That’s already plain. So far this year Chinese investors have spent $40 billion buying up U.S. companies—“already nearly twice the amount for all last year,” according to Dilenschneider.
There are some big names here. In January GE agreed to sell its appliance business to Haier, China’s big white-goods maker, for $5.4 billion. The same month Zoomlion Heavy Science & Technology offered $3.3 billion for Terex Corp., a maker of cranes and industrial machinery. These are among $22 billion worth of deals now pending, Rhodium estimates.
Last year, Tsinghua Unigroup was rebuffed when it offered $23 billion for Micron, but analysts think a Chinese investment in the California chipmaker remains likely. (Tsinghua subsequently paid $3.8 billion for a minority stake in Western Digital, a hard-drive maker.)
Two factors drive this trend. China developed a serious case of flight capital after the economy showed signs of weakness last year. In effect, those investing abroad are shorting the yuan on the expectation it will weaken further than it already has.
Beijing’s clearly eager to stanch this flow. It’s holding the yuan steady in a forecasted band between 6.45 and 6.85 to the dollar this year. In March, China’s foreign exchange reserves grew for the first time in five months, suggesting capital flows have begun to reverse—which is exactly what China wants.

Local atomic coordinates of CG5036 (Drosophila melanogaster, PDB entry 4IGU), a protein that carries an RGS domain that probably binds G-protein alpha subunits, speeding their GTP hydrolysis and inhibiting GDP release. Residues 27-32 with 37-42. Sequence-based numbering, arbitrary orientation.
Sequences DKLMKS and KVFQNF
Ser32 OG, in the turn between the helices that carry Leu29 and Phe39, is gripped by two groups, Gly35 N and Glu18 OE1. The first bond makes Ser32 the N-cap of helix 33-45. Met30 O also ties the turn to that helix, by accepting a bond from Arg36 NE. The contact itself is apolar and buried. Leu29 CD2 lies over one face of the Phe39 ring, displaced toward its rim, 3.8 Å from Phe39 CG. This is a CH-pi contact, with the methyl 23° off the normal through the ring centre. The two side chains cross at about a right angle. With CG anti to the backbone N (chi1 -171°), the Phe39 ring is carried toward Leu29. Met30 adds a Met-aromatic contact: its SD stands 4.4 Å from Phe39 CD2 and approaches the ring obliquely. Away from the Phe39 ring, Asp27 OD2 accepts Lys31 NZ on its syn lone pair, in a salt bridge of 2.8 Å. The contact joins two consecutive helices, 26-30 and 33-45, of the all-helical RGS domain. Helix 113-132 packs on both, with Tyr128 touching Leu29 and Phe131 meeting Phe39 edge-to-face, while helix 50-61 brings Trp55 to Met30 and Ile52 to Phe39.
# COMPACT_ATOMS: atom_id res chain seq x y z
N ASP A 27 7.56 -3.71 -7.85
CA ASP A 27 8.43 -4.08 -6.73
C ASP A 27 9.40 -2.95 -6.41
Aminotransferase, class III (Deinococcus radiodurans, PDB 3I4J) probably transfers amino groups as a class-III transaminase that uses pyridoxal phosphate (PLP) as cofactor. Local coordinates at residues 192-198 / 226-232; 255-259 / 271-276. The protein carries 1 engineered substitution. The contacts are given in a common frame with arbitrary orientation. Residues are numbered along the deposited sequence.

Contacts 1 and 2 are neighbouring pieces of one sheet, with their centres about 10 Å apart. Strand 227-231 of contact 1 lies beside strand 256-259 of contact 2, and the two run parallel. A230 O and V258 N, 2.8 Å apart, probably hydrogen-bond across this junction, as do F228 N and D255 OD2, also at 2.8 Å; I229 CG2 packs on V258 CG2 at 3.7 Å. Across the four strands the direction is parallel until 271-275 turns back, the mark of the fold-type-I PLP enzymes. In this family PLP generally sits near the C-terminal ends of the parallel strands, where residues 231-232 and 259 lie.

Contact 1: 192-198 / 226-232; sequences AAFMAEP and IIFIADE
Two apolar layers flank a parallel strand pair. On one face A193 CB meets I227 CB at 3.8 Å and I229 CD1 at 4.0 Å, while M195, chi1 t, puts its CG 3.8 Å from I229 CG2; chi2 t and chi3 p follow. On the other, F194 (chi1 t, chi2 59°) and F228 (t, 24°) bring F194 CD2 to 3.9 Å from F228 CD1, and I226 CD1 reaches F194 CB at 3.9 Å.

But the second factor won’t fluctuate according to currency rates and other market conditions. China wants a presence in the industries it sees as essential to sustained growth. High technology, biotech, infrastructure, and space: These will drive global demand in decades to come, Beijing’s planners believe, and the easiest way to get into them is to buy in.
The U.S. isn’t China’s only acquisition target. Australia actually tops the U.S. as a destination for Chinese capital, although this includes a lot of property and farmland deals.
At $23 billion, direct Chinese investment in Europe also hit a record last year, Rhodium reports. If ChemChina’s $43 billion bid for Syngenta is approved by yearend, as appears likely, it will be the largest Chinese acquisition overseas to date. The Swiss company is a leader in developing genetically engineered crops.